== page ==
If you’re in the market for a new home appliance, chances are you are wondering if you should spring for the protection plan offered by the retailer. Nobody likes having to pay expensive repair costs for refrigerators, washing machines, etc., but is it worth it to buy the protection plan, which may not be so cheap itself? Either way, you should be aware of your options before you make your purchase, and perhaps before you even visit the store.
The difference between a protection plan and a warranty
Many people get protection plans confused with warranties, but they are not the same thing. A warranty is essentially a guarantee on the merchandise, and means that you get the appliance repaired or replaced if needed, for no cost, should it experience problems within a specified timeframe. This comes from the manufacturer of the appliance.
A protection plan – sometimes referred to as an “extended warranty” – is offered by the store in which you purchased the item. Major retailers like Best Buy, Lowe’s, and Home Depot offer their own versions of these. A protection plan for a refrigerator, for example, will cost approximately $125 for three years of protection. A five-year plan will be more in the $200 range.1
Protection plans go beyond the standard manufacturer warranty to offer things like 24/7 phone and online support, power surge protection, partial reimbursement on replacement parts, payback rewards for not using the coverage, and for a refrigerator, even money to cover the loss of food items if food is spoiled as a result of the appliance not working.
Of course, features vary from store to store, and the question is whether there is a good chance you’ll need what’s being offered, and if so, is the price right? Look online to find out if the item you’re considering has a good repair record or a reputation for needing expensive fixes in the first couple of years. Then, try to choose a brand that seems to be reliable and hope for the best.
If you’ve made up your mind that you do want extra protection, you should research your options before you go to the store to purchase the item. If you’re buying a plan, you might be able to save some money by selecting the right store, though the options offered by the retailers are pretty similar.
Pros and Cons
Reasons you might elect to get a protection plan with your purchase include peace of mind and protection. Maybe you’ve dealt with faulty appliances in the past and wished you had bought the plan at that time.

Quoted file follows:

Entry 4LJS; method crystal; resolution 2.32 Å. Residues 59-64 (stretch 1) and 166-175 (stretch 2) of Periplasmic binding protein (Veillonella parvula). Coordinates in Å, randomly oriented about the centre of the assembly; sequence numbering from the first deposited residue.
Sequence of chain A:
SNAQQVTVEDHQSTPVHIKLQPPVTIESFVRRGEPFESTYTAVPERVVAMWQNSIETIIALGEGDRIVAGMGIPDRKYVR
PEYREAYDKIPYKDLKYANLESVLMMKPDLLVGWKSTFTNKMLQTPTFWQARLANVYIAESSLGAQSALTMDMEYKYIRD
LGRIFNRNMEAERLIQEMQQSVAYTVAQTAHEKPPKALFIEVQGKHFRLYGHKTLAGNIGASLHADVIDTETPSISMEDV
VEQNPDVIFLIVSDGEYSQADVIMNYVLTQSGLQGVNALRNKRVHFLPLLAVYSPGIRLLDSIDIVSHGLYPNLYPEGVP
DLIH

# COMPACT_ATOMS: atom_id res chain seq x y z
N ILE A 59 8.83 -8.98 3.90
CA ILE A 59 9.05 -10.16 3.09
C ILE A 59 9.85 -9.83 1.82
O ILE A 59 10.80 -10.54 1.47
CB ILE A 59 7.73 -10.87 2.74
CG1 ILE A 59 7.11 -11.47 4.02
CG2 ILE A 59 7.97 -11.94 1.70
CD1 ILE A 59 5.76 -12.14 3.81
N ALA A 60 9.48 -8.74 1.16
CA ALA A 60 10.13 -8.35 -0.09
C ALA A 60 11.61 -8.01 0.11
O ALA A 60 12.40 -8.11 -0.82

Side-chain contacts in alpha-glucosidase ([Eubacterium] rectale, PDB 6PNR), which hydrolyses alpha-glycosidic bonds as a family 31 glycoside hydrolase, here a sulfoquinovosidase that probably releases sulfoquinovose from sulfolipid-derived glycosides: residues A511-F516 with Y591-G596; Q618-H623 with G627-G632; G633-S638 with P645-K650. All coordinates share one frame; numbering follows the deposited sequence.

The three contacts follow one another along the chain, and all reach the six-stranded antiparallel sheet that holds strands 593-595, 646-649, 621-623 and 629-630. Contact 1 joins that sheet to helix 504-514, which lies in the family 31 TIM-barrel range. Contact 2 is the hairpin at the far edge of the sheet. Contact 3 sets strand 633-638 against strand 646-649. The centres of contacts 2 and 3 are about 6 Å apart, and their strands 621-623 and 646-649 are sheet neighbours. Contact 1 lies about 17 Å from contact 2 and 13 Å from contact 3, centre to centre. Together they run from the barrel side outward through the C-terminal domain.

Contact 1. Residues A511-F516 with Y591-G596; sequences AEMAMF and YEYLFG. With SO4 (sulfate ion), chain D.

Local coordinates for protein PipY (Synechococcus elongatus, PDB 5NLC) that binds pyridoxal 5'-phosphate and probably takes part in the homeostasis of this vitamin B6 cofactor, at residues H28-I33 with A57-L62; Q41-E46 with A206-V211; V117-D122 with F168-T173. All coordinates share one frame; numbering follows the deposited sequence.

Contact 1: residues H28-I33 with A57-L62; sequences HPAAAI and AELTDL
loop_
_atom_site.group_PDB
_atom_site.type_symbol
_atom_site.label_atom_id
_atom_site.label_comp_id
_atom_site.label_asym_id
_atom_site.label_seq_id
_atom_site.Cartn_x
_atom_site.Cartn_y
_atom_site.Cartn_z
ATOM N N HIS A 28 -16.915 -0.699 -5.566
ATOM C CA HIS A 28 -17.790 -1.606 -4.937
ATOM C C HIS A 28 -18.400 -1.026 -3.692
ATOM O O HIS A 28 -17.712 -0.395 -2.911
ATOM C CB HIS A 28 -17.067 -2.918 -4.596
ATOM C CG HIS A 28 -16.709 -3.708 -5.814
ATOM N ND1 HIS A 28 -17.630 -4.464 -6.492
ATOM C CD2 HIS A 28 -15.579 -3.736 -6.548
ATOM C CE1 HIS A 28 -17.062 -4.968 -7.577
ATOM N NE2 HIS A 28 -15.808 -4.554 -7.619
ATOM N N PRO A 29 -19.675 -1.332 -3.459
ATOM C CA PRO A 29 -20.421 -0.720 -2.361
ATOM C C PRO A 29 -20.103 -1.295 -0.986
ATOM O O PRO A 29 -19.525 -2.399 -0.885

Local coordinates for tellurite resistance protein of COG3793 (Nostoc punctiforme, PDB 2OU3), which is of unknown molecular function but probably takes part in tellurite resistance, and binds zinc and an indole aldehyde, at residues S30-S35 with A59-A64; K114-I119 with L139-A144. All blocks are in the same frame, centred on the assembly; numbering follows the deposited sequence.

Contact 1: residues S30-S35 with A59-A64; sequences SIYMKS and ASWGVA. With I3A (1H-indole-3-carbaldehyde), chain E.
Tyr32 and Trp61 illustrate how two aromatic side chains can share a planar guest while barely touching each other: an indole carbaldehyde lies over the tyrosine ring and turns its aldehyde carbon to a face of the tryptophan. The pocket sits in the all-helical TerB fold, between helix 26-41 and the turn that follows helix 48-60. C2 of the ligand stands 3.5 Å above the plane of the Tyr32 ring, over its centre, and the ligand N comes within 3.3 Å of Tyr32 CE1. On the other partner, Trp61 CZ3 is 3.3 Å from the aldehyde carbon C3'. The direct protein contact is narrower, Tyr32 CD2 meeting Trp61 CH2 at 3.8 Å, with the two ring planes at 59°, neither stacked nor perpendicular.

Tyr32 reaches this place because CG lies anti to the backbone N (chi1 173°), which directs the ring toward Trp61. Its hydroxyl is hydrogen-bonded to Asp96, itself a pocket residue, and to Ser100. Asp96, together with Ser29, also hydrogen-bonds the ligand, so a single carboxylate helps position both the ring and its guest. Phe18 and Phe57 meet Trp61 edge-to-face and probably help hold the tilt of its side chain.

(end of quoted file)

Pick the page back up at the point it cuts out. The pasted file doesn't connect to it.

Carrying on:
You may be better off, however, by not purchasing the plan. The reality is that most of the time the appliances you buy will not give you trouble within the period the plan actually covers, and you can simply take the money you would have spent on the protection plan and put it in a savings account. Then, if something goes wrong, you can use that money to pay for repairs or to put toward a replacement.
For the reasons just mentioned, Consumer Reports advises against purchasing protection plans. “Service plans typically have many fine-print exceptions that a provider can use to deny your claim,” their website says. “Among survey respondents whose repairs were covered by warranties, 62 percent were highly satisfied and 19 percent were dissatisfied with their repair. Those numbers are similar to the percentages found for those who paid for repairs out of pocket. Notably, repairs covered by warranties had slightly more problems than repairs covered out of pocket.”2
In some cases, you may even be protected by the law, it notes. Products are required to meet certain standards; the seller may be on the hook for defects if these standards aren’t met. This, of course, depends on many factors, including state law, the product itself, and the nature of the issue.
In the end, the decision to purchase a protection plan is yours. The important thing is to remember that you will probably be encouraged to buy a plan when you go to purchase your item, and if you go in unprepared, you may feel pressured to accept. Do your homework, know what you’re actually getting, and then decide if it’s worth giving that money to the retailer rather than saving it in your own account.
The information provided is presented for general informational purposes only and does not constitute tax, legal or business advice. Any views expressed in this article may not necessarily be those of Nevada State Bank, a division of ZB, N.A.
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